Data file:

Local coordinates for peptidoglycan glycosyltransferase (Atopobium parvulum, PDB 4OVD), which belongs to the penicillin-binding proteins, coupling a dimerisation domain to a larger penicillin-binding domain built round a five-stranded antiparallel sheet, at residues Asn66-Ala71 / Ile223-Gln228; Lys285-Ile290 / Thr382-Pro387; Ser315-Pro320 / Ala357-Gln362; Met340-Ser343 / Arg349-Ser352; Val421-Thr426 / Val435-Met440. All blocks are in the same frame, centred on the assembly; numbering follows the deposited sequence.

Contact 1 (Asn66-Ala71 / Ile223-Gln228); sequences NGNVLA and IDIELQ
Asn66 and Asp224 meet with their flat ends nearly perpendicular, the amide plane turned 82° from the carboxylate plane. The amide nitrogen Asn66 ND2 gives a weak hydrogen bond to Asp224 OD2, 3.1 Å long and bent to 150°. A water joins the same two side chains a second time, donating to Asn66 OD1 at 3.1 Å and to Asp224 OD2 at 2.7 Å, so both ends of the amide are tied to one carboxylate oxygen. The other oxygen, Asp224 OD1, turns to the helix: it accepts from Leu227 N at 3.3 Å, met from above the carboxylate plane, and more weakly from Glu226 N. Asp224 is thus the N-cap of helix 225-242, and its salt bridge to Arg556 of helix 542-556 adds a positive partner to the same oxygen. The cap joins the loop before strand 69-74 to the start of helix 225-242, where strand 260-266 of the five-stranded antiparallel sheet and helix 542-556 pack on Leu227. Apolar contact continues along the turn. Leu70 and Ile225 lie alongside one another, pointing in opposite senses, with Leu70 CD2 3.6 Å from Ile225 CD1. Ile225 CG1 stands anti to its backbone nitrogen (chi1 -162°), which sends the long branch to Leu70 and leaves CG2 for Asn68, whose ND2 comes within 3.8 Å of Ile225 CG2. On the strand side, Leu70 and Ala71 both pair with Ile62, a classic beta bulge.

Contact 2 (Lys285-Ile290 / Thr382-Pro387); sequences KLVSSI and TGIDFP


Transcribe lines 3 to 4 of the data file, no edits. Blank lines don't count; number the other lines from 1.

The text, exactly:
Asn66 and Asp224 meet with their flat ends nearly perpendicular, the amide plane turned 82° from the carboxylate plane. The amide nitrogen Asn66 ND2 gives a weak hydrogen bond to Asp224 OD2, 3.1 Å long and bent to 150°. A water joins the same two side chains a second time, donating to Asn66 OD1 at 3.1 Å and to Asp224 OD2 at 2.7 Å, so both ends of the amide are tied to one carboxylate oxygen. The other oxygen, Asp224 OD1, turns to the helix: it accepts from Leu227 N at 3.3 Å, met from above the carboxylate plane, and more weakly from Glu226 N. Asp224 is thus the N-cap of helix 225-242, and its salt bridge to Arg556 of helix 542-556 adds a positive partner to the same oxygen. The cap joins the loop before strand 69-74 to the start of helix 225-242, where strand 260-266 of the five-stranded antiparallel sheet and helix 542-556 pack on Leu227. Apolar contact continues along the turn. Leu70 and Ile225 lie alongside one another, pointing in opposite senses, with Leu70 CD2 3.6 Å from Ile225 CD1. Ile225 CG1 stands anti to its backbone nitrogen (chi1 -162°), which sends the long branch to Leu70 and leaves CG2 for Asn68, whose ND2 comes within 3.8 Å of Ile225 CG2. On the strand side, Leu70 and Ala71 both pair with Ile62, a classic beta bulge.

Contact 2 (Lys285-Ile290 / Thr382-Pro387); sequences KLVSSI and TGIDFP